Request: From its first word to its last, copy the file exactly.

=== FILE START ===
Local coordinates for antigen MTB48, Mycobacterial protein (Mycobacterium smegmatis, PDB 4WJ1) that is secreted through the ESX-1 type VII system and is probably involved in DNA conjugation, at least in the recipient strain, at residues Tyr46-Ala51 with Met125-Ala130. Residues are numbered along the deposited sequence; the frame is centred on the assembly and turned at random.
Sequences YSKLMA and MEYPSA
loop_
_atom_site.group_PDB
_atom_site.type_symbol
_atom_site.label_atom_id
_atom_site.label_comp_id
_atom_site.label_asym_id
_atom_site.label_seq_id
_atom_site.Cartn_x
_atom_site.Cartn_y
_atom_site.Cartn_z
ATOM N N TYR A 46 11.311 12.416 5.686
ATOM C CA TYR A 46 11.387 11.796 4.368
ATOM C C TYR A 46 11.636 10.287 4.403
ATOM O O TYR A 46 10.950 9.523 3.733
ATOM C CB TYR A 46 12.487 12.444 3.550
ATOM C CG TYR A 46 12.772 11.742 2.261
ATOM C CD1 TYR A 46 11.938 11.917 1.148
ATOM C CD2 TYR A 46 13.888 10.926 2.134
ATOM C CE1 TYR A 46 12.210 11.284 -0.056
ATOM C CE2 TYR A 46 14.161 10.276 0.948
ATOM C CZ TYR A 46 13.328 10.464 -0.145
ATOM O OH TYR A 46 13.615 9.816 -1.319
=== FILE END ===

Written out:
Local coordinates for antigen MTB48, Mycobacterial protein (Mycobacterium smegmatis, PDB 4WJ1) that is secreted through the ESX-1 type VII system and is probably involved in DNA conjugation, at least in the recipient strain, at residues Tyr46-Ala51 with Met125-Ala130. Residues are numbered along the deposited sequence; the frame is centred on the assembly and turned at random.
Sequences YSKLMA and MEYPSA
loop_
_atom_site.group_PDB
_atom_site.type_symbol
_atom_site.label_atom_id
_atom_site.label_comp_id
_atom_site.label_asym_id
_atom_site.label_seq_id
_atom_site.Cartn_x
_atom_site.Cartn_y
_atom_site.Cartn_z
ATOM N N TYR A 46 11.311 12.416 5.686
ATOM C CA TYR A 46 11.387 11.796 4.368
ATOM C C TYR A 46 11.636 10.287 4.403
ATOM O O TYR A 46 10.950 9.523 3.733
ATOM C CB TYR A 46 12.487 12.444 3.550
ATOM C CG TYR A 46 12.772 11.742 2.261
ATOM C CD1 TYR A 46 11.938 11.917 1.148
ATOM C CD2 TYR A 46 13.888 10.926 2.134
ATOM C CE1 TYR A 46 12.210 11.284 -0.056
ATOM C CE2 TYR A 46 14.161 10.276 0.948
ATOM C CZ TYR A 46 13.328 10.464 -0.145
ATOM O OH TYR A 46 13.615 9.816 -1.319